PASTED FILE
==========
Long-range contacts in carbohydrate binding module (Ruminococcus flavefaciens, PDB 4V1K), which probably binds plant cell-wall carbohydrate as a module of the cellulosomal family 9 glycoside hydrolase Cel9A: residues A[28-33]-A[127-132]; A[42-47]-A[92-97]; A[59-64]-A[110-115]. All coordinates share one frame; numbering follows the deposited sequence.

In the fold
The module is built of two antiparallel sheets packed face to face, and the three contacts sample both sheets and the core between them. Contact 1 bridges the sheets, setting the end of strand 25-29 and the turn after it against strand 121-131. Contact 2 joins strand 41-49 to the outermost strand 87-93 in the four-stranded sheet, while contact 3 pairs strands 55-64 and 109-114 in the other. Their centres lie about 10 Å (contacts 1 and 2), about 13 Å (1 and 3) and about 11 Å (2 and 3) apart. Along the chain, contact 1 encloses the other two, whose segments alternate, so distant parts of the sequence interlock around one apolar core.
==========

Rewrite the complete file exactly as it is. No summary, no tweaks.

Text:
Long-range contacts in carbohydrate binding module (Ruminococcus flavefaciens, PDB 4V1K), which probably binds plant cell-wall carbohydrate as a module of the cellulosomal family 9 glycoside hydrolase Cel9A: residues A[28-33]-A[127-132]; A[42-47]-A[92-97]; A[59-64]-A[110-115]. All coordinates share one frame; numbering follows the deposited sequence.

In the fold
The module is built of two antiparallel sheets packed face to face, and the three contacts sample both sheets and the core between them. Contact 1 bridges the sheets, setting the end of strand 25-29 and the turn after it against strand 121-131. Contact 2 joins strand 41-49 to the outermost strand 87-93 in the four-stranded sheet, while contact 3 pairs strands 55-64 and 109-114 in the other. Their centres lie about 10 Å (contacts 1 and 2), about 13 Å (1 and 3) and about 11 Å (2 and 3) apart. Along the chain, contact 1 encloses the other two, whose segments alternate, so distant parts of the sequence interlock around one apolar core.